As we know, freedom can't be forced upon us. It can't even be given to us.  It can, however, be chosen. Fear is the great inhibitor. What if things will never get better? What if things will get worse? What if I lose all my stuff? What if I lose my mind? Fear is the anti-freedom. It is possible to live in bondage to things that may never happen. It is possible to live in bondage to a culture of fear. But that, too, is a choice. Freedom doesn't come from believing we are invincible or that we are better than anyone else, or even that bad things won't happen to us.  It comes from believing we are here for a reason, that our lives have meaning, and from being willing to risk whatever fallout comes from living our lives full out. The only person standing between me my goals is myself. I'll not be my own nay-sayer. Not today, anyway.

Tuesday, January 7, 2014

Little Feathers: Sometimes It's the Messy Stuff

Little Feathers: Sometimes It's the Messy Stuff: Yesterday we just happened to visit the Taos Pueblo on what turned out to be a very special day. The Red Willow People danced. There were co...

Sometimes It's the Messy Stuff

Yesterday we just happened to visit the Taos Pueblo on what turned out to be a very special day. The Red Willow People danced. There were corn dancers and deer dancers. It was really quite beautiful. It was cold (at least for a Texan--it stayed in the low 20s), and I felt a little guilty to be uncomfortable in my gloves and coat and scarf while the dancers had one shoulder bared or danced shirtless. I was mesmerized by the dances, and by the people themselves.  They were beautiful.
You could tell it was not a production geared to tourists. Not much about it was convenient for onlookers. No one seemed much concerned with announcing anything, or providing explanations for those of us who didn't know what was happening. The Red Willow People danced, and they allowed us to watch. There was no evident timetable, and the cold afternoon stretched on between dances. It was the furthest thing from a slick production that you can imagine. It was real.
The deer dancers wore heads and hides of deer that clearly had not been to a taxidermist. No glass eyes, no look of buckskin treated so thoroughly as to make beautiful clothing like they sell in their shops in the Pueblo. There was a lot of messiness about the hides, and several young boys had to have help getting keeping the unwieldy antlered heads in place. Some of the animals (there were also bison, bobcat, elk and cougar) had tongues sticking out and looked only recently dead. Not what we who buy our meat at the grocery are used to.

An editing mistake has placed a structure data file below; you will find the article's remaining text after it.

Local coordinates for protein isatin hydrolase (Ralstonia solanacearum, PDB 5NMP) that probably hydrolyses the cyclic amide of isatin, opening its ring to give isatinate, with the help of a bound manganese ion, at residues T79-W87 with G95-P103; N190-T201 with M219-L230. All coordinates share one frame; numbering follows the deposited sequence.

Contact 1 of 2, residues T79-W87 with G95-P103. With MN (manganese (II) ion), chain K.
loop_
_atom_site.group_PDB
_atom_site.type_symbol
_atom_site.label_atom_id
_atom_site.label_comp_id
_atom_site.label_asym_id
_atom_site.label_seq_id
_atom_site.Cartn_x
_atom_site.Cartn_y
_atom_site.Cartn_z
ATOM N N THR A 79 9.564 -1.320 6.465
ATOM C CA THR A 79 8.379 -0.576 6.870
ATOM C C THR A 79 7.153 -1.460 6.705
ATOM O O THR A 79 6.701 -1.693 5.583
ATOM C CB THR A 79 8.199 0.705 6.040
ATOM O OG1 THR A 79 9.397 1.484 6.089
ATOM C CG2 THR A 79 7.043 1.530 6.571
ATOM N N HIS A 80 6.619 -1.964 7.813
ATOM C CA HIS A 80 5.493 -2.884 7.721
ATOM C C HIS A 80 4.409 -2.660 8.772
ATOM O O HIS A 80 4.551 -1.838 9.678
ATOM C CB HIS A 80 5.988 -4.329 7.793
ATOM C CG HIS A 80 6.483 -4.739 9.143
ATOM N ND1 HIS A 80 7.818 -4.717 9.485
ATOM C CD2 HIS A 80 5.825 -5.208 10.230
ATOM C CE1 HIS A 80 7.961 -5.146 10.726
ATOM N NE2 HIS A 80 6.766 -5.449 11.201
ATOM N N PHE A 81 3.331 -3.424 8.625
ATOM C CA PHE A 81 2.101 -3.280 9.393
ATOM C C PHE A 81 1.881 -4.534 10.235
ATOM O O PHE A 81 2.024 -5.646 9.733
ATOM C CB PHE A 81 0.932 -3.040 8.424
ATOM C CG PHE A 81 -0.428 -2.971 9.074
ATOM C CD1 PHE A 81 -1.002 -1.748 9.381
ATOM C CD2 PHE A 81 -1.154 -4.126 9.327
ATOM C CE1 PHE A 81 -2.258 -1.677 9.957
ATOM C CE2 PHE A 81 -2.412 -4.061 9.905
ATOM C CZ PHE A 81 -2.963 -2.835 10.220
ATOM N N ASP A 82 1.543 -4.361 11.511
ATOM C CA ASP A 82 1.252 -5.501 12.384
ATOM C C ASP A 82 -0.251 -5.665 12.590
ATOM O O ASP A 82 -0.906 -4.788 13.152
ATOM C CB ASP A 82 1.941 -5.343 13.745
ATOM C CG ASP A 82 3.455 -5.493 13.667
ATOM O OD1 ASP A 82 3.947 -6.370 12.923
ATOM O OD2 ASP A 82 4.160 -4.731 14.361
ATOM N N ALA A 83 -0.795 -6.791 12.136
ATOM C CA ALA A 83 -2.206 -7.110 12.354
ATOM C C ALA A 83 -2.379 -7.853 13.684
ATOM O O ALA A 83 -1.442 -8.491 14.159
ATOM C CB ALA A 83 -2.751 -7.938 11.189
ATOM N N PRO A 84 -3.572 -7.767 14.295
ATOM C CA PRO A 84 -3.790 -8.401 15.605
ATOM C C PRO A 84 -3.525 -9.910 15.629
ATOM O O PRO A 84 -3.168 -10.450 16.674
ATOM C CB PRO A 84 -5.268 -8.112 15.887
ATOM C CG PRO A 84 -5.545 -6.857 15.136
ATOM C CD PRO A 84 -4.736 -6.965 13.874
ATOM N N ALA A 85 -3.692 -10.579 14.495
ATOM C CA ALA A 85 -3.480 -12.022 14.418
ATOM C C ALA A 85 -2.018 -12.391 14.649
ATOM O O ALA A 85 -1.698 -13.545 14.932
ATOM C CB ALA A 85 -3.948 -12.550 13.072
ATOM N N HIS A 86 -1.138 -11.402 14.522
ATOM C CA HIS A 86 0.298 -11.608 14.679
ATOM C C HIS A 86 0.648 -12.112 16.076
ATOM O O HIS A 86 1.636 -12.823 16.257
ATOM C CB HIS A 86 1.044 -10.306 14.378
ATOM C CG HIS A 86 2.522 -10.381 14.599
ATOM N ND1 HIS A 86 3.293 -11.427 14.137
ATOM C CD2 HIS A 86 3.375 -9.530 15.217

There was a group of older men who sang along with the drum, and they seemed tireless. They sang for hours, sitting in a circle facing each other. No microphones. Just singing and drumming.
I felt very lucky to be present at this ceremonial dance. I felt very lucky to see the real thing, the dance of the people of the Pueblo. It was the messiness that drove it home for me and made it an offering rather than a performance. Maybe it is the messiness of life itself that is the best part, the most earnest offering of ourselves.

Wednesday, January 1, 2014

Little Feathers: This New Book

Little Feathers: This New Book: I keep hearing that the new year is a new book, each day a blank page to be filled with life. Being a writer, that is a fun analogy for me. ...

This New Book

I keep hearing that the new year is a new book, each day a blank page to be filled with life. Being a writer, that is a fun analogy for me. Yet, I realize that there are not any truly blank pages. It isn't that we can't begin each day anew, it isn't that we can't put the past behind us. It is simply that there is an ongoing story we have been working on, and that story line will inform any new chapter. Life isn't a collection of short stories. It is a full blown novel.
Like any good story, there will be plot twists. The characters have to grow and evolve to keep our interest. Personal growth depends on choices the characters make much more than the exterior events that happen to them. Some chapters are about the wheels coming off. About the cause and effect of actions and behaviors that we silently beg our protagonist to avoid. We see what is coming, and we hope against hope that they will not pay the price for those choices. Some chapters are about heartbreaking loss, the deep grief that comes from having loved and lost. But for me, the toughest chapters to read are steeped in regret. Regret is even harder to deal with than resentment. At least with resentment, we somehow get to blame someone else for our trouble. But regret--that is the most personal, most convicting, most difficult emotion to deal with.
Maybe 2014 is a new book. But it is a sequel. Whatever I write this year will be dependent on having dealt with the past in a way that frees me to look forward. Since I can't change the past, I can't go back and rewrite it, I will just have to do the work that sets me free from it. Maybe that is making amends with someone I have hurt. Maybe it is forgiving myself. It could simply involve acknowledging the actions as having happened and going on.
With my people to love and so many blessings in my life, I can chose gratitude over dissatisfaction. I can choose acceptance. I can write grace into the story. I only need to remember what is real and important. The sequel to 2013 has a really great beginning. No doubt there will be plot twists, conflicts, and those forehead-slapping moments of recognition that my protagonist did it again--doh! But that's where the grace comes in.
Happy writing, y'all.